Conference panel generates ACA resources, story ideas #ahcj15

Joanne Kenen

About Joanne Kenen

Joanne Kenen, (@JoanneKenen) the health editor at Politico, is AHCJ’s topic leader on health reform and curates related material at healthjournalism.org. She welcomes questions and suggestions on health reform resources and tip sheets at joanne@healthjournalism.org. Follow her on Facebook.

Anyone who is moderating a session at an AHCJ conference is lucky to have AHCJ board member, Associated Press medical writer, and Twitter extraordinaire Carla K. Johnson (@CarlaKJohnson) in the audience. Here, she’s Storified her Twitter stream from the session “Politics, Policy and People: ACA report card.”

Our speakers were David Blumenthal, M.D., president of The Commonwealth Fund; Mollyann Brodie, Ph.D., senior vice president for executive operations, Kaiser Family Foundation (she oversees its polling); and Lanhee Chen, Ph.D., David and Diane Steffy research fellow, Hoover Institution. On Twitter, they are @DavidBlumenthal, @mollybrodie and @lanheechen.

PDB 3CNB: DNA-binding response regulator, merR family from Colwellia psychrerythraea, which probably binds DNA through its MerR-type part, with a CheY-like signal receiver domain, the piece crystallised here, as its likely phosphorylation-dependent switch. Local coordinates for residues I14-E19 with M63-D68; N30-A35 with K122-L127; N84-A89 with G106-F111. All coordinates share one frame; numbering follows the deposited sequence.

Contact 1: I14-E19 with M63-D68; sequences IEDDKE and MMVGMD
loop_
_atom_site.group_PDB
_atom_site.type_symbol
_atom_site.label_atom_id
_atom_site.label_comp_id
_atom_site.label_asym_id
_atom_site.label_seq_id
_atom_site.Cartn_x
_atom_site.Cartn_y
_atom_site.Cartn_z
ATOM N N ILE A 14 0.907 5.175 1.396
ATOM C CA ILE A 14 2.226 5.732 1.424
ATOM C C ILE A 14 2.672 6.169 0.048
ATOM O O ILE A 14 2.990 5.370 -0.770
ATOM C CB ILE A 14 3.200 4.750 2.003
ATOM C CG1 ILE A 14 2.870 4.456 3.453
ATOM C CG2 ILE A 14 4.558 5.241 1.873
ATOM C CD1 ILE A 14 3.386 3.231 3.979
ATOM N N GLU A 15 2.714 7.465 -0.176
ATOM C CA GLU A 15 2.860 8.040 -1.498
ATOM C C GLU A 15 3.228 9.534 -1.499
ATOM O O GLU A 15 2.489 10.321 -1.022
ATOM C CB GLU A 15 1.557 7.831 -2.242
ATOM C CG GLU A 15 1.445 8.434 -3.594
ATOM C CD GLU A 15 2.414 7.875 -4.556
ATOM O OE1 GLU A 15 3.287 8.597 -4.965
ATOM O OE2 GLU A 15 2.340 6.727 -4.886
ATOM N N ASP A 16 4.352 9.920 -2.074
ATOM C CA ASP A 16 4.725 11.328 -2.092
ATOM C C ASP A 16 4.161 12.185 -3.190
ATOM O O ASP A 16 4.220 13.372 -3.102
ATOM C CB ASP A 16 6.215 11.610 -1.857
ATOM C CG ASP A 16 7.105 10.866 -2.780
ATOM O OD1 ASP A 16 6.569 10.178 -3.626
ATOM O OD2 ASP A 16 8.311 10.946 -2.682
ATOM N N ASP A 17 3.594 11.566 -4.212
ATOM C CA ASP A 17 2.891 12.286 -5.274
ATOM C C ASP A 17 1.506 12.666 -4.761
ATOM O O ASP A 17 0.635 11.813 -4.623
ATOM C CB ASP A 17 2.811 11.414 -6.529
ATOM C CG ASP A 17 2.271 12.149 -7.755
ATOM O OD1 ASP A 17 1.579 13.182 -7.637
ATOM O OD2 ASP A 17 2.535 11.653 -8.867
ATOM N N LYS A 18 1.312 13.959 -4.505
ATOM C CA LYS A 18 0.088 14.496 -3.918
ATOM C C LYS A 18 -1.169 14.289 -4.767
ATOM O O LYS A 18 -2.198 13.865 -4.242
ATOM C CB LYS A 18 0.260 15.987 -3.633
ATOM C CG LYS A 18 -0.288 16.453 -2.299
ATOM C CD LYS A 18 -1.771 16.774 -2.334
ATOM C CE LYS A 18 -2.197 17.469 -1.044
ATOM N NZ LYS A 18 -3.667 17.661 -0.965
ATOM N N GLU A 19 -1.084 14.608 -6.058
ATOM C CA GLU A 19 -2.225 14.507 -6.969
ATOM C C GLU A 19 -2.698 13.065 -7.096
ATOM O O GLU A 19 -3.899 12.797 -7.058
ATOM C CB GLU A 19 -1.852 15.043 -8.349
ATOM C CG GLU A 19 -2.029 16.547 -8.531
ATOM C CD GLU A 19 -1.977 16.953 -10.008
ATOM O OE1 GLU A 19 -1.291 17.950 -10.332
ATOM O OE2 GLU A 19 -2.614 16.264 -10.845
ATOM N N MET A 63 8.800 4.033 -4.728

(One clarification from a Tweet – I may have misspoken as I summarized reporters’ expectations on the coming King v. Burwell case. I meant to draw a distinction between policy – not politics – reporters and legal reporters.)

On the panel, we talked a lot about the 1332 waivers that could allow states to deviate from the Affordable Care Act starting in 2017. I promised to share some resources on that topic, so here they are:

  • The Commonwealth Fund has an excellent issue brief (and it is truly brief) explaining the waivers, what states can and cannot do, and why they might want to act outside the ACA. It’s the best short description I’ve seen.
  • Chen wrote a very interesting op-ed for the Wall Street Journal explaining how a Republican administration could possibly modify the waivers after 2016, and how GOP- led states might use them.
  • The Kaiser Family Foundation, as most AHCJ members probably know, conducts a monthly tracking poll on health policy, including but not restricted to the public perception of the ACA, which hasn’t changed much. The polls have probed how little the public understands the Affordable Care Act five years after passage, despite all the words we have written about it. Here are the two most recent polls, from March and April, and here’s the page for all the KFF polling.

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